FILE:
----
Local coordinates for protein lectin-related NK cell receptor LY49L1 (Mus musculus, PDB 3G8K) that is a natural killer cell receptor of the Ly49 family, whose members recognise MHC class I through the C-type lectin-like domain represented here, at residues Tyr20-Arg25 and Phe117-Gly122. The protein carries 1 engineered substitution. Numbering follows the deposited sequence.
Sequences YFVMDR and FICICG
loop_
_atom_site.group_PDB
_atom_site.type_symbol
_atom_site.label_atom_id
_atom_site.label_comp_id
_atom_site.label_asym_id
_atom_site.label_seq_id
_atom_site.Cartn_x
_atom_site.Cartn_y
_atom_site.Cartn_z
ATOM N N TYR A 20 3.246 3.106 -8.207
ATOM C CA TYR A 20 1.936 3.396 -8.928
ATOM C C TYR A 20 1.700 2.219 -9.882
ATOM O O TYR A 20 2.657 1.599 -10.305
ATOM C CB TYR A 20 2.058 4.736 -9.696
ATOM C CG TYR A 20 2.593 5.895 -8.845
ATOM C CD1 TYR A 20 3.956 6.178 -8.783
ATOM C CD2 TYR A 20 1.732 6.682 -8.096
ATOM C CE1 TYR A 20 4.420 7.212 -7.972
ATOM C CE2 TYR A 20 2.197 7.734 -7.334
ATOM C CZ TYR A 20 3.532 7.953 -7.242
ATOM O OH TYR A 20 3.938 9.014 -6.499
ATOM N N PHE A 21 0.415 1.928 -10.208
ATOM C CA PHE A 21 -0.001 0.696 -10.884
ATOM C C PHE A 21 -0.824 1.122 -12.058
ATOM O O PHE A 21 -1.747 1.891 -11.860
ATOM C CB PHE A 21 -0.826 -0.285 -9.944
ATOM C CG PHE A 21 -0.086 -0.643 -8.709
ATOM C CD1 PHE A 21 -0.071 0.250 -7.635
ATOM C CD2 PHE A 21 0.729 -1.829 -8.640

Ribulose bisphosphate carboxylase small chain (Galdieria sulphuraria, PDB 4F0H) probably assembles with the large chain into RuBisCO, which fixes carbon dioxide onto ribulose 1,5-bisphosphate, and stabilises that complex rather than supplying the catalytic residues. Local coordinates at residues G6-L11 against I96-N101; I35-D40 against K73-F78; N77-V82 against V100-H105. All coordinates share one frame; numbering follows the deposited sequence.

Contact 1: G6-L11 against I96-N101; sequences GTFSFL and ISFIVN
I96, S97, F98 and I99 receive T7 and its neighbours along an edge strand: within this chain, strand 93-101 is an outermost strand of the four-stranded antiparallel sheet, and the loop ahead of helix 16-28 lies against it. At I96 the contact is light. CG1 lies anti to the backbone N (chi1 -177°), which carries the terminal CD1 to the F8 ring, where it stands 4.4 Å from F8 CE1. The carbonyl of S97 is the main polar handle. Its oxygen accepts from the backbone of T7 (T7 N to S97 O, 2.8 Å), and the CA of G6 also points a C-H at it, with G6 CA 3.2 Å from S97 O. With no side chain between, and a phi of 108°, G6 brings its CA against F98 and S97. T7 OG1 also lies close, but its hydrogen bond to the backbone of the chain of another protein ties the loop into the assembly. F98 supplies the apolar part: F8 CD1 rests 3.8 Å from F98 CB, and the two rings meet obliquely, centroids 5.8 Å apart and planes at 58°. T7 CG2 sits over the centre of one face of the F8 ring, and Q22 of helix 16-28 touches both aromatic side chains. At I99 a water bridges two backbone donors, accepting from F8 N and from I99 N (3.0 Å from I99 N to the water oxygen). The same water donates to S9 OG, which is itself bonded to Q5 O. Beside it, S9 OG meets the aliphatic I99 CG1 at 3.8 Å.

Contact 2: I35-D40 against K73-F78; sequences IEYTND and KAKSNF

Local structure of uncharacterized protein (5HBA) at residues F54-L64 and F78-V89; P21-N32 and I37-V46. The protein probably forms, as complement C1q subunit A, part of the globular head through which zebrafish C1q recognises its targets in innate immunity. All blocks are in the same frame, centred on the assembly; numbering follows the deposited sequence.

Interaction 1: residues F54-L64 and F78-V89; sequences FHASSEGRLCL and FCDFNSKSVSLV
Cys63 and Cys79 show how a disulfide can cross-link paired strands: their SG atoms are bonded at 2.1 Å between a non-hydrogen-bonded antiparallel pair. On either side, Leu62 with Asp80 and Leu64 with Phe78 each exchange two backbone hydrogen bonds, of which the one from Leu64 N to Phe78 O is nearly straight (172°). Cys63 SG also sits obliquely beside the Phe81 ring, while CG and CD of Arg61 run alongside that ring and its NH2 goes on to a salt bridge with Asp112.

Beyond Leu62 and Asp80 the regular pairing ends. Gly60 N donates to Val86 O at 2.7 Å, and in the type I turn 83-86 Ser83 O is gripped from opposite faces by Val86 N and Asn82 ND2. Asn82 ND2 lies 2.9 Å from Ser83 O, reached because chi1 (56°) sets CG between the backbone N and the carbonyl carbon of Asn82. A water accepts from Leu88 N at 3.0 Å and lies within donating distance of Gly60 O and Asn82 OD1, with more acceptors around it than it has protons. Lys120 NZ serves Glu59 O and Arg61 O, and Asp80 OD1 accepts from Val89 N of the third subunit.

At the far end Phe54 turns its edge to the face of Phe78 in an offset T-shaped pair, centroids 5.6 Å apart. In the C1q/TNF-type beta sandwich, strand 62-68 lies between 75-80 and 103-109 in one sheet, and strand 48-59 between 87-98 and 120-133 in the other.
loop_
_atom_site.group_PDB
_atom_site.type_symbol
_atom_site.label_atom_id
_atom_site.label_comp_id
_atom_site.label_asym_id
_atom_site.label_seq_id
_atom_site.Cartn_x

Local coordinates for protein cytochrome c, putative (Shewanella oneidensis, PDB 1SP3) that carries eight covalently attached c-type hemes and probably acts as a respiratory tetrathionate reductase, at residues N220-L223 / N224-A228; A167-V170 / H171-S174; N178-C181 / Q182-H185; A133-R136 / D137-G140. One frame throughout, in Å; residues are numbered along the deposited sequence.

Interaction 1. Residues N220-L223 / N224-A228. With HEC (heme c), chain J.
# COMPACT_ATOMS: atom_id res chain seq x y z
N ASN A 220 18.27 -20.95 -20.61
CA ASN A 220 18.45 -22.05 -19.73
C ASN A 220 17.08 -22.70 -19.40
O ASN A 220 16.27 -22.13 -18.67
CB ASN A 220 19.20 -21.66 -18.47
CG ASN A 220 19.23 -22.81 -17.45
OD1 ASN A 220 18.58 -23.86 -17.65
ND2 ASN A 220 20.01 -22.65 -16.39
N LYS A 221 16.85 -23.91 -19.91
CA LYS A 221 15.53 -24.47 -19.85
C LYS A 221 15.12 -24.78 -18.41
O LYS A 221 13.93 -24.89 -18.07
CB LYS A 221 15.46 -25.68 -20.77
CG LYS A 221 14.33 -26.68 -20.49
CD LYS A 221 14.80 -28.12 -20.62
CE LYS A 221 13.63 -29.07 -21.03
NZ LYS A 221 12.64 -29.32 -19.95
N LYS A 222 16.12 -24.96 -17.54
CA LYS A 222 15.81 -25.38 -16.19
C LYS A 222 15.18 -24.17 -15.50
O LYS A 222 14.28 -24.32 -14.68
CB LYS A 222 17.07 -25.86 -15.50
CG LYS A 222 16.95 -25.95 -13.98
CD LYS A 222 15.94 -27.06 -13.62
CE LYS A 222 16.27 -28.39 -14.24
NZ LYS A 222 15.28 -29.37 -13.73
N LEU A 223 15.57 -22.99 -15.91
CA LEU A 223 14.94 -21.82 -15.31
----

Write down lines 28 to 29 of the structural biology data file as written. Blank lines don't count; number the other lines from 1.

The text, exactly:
ATOM O O PHE A 21 -1.747 1.891 -11.860
ATOM C CB PHE A 21 -0.826 -0.285 -9.944